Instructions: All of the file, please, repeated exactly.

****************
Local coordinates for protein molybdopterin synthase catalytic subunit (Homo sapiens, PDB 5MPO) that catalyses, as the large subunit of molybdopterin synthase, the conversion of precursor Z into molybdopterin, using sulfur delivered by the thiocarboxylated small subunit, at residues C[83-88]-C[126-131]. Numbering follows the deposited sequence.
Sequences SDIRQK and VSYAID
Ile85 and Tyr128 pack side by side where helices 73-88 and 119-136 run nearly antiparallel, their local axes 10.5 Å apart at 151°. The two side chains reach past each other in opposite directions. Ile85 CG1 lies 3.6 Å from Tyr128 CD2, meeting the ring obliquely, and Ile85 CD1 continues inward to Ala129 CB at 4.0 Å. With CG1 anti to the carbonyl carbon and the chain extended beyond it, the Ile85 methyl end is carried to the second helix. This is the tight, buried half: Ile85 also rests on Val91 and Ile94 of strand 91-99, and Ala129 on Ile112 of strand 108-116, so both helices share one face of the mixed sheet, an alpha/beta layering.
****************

Local coordinates for protein molybdopterin synthase catalytic subunit (Homo sapiens, PDB 5MPO) that catalyses, as the large subunit of molybdopterin synthase, the conversion of precursor Z into molybdopterin, using sulfur delivered by the thiocarboxylated small subunit, at residues C[83-88]-C[126-131]. Numbering follows the deposited sequence.
Sequences SDIRQK and VSYAID
Ile85 and Tyr128 pack side by side where helices 73-88 and 119-136 run nearly antiparallel, their local axes 10.5 Å apart at 151°. The two side chains reach past each other in opposite directions. Ile85 CG1 lies 3.6 Å from Tyr128 CD2, meeting the ring obliquely, and Ile85 CD1 continues inward to Ala129 CB at 4.0 Å. With CG1 anti to the carbonyl carbon and the chain extended beyond it, the Ile85 methyl end is carried to the second helix. This is the tight, buried half: Ile85 also rests on Val91 and Ile94 of strand 91-99, and Ala129 on Ile112 of strand 108-116, so both helices share one face of the mixed sheet, an alpha/beta layering.